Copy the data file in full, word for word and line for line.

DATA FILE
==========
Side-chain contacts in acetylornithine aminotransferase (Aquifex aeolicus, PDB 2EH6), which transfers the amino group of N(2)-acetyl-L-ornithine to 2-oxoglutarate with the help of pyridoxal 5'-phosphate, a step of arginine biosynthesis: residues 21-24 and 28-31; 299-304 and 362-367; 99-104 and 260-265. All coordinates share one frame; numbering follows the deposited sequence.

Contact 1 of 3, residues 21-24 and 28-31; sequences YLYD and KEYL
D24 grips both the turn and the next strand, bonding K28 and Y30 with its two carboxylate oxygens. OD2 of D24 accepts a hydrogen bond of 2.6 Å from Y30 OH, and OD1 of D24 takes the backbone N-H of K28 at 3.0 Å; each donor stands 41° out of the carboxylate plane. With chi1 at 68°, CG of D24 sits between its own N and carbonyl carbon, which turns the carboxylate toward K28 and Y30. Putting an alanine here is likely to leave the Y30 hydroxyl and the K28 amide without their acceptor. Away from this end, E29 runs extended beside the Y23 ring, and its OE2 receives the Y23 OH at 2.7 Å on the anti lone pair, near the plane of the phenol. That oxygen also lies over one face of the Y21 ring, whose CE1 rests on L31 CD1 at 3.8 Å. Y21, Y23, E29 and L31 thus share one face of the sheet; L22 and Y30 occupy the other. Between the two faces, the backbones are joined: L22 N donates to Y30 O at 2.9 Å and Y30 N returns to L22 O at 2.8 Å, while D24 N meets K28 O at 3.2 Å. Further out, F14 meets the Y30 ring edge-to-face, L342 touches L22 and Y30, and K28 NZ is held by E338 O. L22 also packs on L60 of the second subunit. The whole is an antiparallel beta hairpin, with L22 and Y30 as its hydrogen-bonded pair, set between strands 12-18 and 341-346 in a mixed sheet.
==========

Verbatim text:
Side-chain contacts in acetylornithine aminotransferase (Aquifex aeolicus, PDB 2EH6), which transfers the amino group of N(2)-acetyl-L-ornithine to 2-oxoglutarate with the help of pyridoxal 5'-phosphate, a step of arginine biosynthesis: residues 21-24 and 28-31; 299-304 and 362-367; 99-104 and 260-265. All coordinates share one frame; numbering follows the deposited sequence.

Contact 1 of 3, residues 21-24 and 28-31; sequences YLYD and KEYL
D24 grips both the turn and the next strand, bonding K28 and Y30 with its two carboxylate oxygens. OD2 of D24 accepts a hydrogen bond of 2.6 Å from Y30 OH, and OD1 of D24 takes the backbone N-H of K28 at 3.0 Å; each donor stands 41° out of the carboxylate plane. With chi1 at 68°, CG of D24 sits between its own N and carbonyl carbon, which turns the carboxylate toward K28 and Y30. Putting an alanine here is likely to leave the Y30 hydroxyl and the K28 amide without their acceptor. Away from this end, E29 runs extended beside the Y23 ring, and its OE2 receives the Y23 OH at 2.7 Å on the anti lone pair, near the plane of the phenol. That oxygen also lies over one face of the Y21 ring, whose CE1 rests on L31 CD1 at 3.8 Å. Y21, Y23, E29 and L31 thus share one face of the sheet; L22 and Y30 occupy the other. Between the two faces, the backbones are joined: L22 N donates to Y30 O at 2.9 Å and Y30 N returns to L22 O at 2.8 Å, while D24 N meets K28 O at 3.2 Å. Further out, F14 meets the Y30 ring edge-to-face, L342 touches L22 and Y30, and K28 NZ is held by E338 O. L22 also packs on L60 of the second subunit. The whole is an antiparallel beta hairpin, with L22 and Y30 as its hydrogen-bonded pair, set between strands 12-18 and 341-346 in a mixed sheet.